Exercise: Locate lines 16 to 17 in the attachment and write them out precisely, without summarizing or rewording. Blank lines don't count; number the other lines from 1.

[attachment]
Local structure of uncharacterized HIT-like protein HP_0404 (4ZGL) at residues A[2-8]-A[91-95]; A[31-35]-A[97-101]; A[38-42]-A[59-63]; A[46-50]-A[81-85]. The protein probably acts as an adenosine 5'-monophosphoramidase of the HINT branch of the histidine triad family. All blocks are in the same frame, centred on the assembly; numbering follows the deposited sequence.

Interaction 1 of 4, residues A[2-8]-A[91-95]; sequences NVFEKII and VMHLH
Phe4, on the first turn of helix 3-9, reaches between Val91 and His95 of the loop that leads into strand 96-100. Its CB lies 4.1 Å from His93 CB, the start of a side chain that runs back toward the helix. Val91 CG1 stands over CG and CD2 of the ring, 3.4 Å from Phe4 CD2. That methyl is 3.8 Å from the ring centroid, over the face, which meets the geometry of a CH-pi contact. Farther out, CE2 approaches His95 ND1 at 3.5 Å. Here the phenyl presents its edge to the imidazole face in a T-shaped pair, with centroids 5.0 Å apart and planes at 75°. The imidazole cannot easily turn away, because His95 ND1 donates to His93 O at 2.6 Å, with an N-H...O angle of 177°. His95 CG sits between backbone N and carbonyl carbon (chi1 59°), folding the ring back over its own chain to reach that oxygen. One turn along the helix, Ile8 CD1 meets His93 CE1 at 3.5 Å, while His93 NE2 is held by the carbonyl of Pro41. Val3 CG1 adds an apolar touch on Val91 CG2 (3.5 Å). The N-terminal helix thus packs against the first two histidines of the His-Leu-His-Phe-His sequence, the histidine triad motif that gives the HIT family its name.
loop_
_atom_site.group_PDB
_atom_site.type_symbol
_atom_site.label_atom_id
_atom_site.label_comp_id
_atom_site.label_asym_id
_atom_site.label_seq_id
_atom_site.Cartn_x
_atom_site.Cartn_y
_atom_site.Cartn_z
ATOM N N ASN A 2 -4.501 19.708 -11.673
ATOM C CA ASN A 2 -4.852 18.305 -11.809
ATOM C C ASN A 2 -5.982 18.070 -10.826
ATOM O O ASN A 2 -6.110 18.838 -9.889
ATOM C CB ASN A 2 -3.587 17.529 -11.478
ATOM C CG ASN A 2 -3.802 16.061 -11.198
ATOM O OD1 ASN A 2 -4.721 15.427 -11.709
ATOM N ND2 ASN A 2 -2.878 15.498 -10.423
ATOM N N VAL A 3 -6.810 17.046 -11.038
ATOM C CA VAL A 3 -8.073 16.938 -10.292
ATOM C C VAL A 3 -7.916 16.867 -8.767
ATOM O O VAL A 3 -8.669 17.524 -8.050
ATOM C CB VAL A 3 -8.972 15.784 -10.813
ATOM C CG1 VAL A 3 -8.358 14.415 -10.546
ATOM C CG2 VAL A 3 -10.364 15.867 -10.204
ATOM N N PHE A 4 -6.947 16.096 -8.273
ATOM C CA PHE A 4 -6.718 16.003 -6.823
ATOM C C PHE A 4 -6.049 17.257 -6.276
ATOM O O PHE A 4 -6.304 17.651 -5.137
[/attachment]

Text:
ATOM C C ASN A 2 -5.982 18.070 -10.826
ATOM O O ASN A 2 -6.110 18.838 -9.889